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Simple Thread is a design and engineering agency that focuses on building digital products. So we are often required to create cloud environments to run those digital products. We have a standard stack that we lean on for that work – including AWS, ECS, Terraform, and Docker – in order to keep environments consistent and reproducible.
For as much attention as these cloud environments get, sometimes local development environments can be a bit neglected – especially when you’ve had a consistent team working on a product for a long time. They’ve built up a lot of knowledge, and the environment can drift, resulting in a rigid and hard-to-manage environment that requires a lot of project familiarity in order to get things up and running.
Relieving this sort of pain is usually just a matter of priorities, since all of the tooling is well established to provide repeatable and reproducible environments even on a developer’s local machine. As a former system administrator, when I started my software development career, I was surprised to see how often we still have these issues when coming onto an existing project or starting a new project with other developers.
There are small things that we can do to speed up the process, document changes, and make the environments much more flexible and reliable. This can all be accomplished utilizing existing software and tools that are in the typical system administrator’s toolbelt.
Leveraging Sysadmin Tools
We are going to look at what system administration tools you can use to make different aspects of your local environments reproducible and reusable.
Software development environments usually don’t respond well to even small changes in the operating system, hardware, network setup, etc. So what can software engineers do? The most important step in solving any complex problem is to account for as many variables as possible and extract them out. Luckily there are tools that currently exist and can be utilized to reach this goal. Docker is one of the more popular tools for encapsulating the entire environment. There can be trade offs with trying to encapsulate the entire environment though, particularly around local resource usage, performance, and complexity.
If you don’t want to encapsulate your environment with a tool like Docker, then you might want to reach for something like Ansible by Redhat. Ansible is perfect for making environments significantly more reproducible. It achieves this by providing an engine that can configure, modify, and execute all that would be needed for anyone to set up an identical environment every time. Ansible uses YAML files to execute changes on a system level, meaning it can make direct changes without manual intervention. By making changes from within the YAML files to address changes to the development environment, once a change is made and confirmed it can then be stored in a repository for future reference or so that others can easily get a similar environment started. A drawback to this tool is that since it will be executing commands at the system level, you just need to be careful that you aren’t executing commands that depend heavily on everyone having the same operating system and in some cases even the same version. Utilizing this technique will ensure that any changes local environment will be captured and will extract some of the project specific knowledge that someone else might not have.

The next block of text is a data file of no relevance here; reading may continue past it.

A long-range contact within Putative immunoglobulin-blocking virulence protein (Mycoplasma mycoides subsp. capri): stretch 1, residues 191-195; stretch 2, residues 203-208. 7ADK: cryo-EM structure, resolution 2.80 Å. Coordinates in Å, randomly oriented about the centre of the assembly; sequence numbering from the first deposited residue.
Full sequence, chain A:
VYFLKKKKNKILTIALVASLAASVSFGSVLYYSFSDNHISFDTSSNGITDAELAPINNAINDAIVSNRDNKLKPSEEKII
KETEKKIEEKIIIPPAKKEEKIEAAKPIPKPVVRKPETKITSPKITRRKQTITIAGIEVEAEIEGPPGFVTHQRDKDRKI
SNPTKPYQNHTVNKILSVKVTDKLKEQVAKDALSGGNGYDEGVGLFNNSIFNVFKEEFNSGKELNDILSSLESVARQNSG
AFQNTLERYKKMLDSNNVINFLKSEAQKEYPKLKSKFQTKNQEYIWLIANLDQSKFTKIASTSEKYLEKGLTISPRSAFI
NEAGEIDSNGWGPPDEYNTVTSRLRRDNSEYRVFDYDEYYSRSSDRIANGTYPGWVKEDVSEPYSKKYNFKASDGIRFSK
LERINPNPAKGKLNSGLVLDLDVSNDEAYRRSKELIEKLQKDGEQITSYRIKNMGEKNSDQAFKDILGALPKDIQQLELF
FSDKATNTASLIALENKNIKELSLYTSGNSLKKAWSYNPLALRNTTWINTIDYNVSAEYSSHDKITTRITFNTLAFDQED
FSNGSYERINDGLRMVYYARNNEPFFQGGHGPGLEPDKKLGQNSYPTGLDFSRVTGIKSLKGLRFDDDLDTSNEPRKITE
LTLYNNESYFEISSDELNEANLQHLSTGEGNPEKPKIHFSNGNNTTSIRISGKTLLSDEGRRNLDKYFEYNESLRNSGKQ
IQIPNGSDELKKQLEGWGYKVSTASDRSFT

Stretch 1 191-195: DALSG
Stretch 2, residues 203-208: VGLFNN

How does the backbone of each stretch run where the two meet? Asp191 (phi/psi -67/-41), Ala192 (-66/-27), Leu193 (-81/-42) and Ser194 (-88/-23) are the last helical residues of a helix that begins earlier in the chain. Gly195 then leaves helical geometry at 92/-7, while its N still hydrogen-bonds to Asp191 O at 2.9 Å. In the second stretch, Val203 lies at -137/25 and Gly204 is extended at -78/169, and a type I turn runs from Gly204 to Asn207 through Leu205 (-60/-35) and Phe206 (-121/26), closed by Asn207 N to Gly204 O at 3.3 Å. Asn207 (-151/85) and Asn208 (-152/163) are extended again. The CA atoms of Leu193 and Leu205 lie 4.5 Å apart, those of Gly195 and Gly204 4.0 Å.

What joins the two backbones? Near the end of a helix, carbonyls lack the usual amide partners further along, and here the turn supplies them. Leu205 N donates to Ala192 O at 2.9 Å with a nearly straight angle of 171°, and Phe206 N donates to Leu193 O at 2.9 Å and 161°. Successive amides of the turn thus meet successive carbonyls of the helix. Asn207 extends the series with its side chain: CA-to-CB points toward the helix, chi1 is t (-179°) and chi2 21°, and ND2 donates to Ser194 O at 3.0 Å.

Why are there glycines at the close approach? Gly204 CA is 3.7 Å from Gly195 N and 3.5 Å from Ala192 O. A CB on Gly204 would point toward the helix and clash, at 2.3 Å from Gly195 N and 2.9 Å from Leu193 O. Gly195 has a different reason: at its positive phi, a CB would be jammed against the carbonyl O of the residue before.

In software development, there is a common principle called DRY. It stands for Don’t Repeat Yourself, and it is a way of thinking that forces a developer to consider if something needs to be done twice in the same way that it should only be written / defined once and then reused. This is not a new concept to a majority of developers, but it is often overlooked when setting up environments. Every time there is a change or an adjustment that needs to be made, it is done manually. If the team is well tuned, that change will be documented and everyone will be aware of needing to make said changes or their environment will not function correctly. A perfect example of this is updating database seeds or environment variables. What if the DRY principle was applied to this situation? Luckily there are a few different tools that can help with that as well, tools that system administrators have been using for awhile. Packer by Hashicorp is perfect for implementing this. This tool handles the problem by abstracting the entire system into a packaged image that can be used to create exact replicas of itself with little effort. It does this by making images, so if you have a virtual machine and want to be able to quickly get a new node for your environment started or if you want to have someone onboard rapidly, then this tool would be perfect to handle that situation.
There are a lot of different system administration tools that can be used in software development that can make environments more efficient and reproducible. This barely scratches the surface of the topic, but as the lines between development and operations continue to blur with DevOps gaining more momentum, it is only a matter of time until practices like this become common for a software developer. A big thing that the developer needs to understand is that a lot of the work has already been done on the tooling, and they just need to implement the right ones to get a consistent and well designed environment for their applications.
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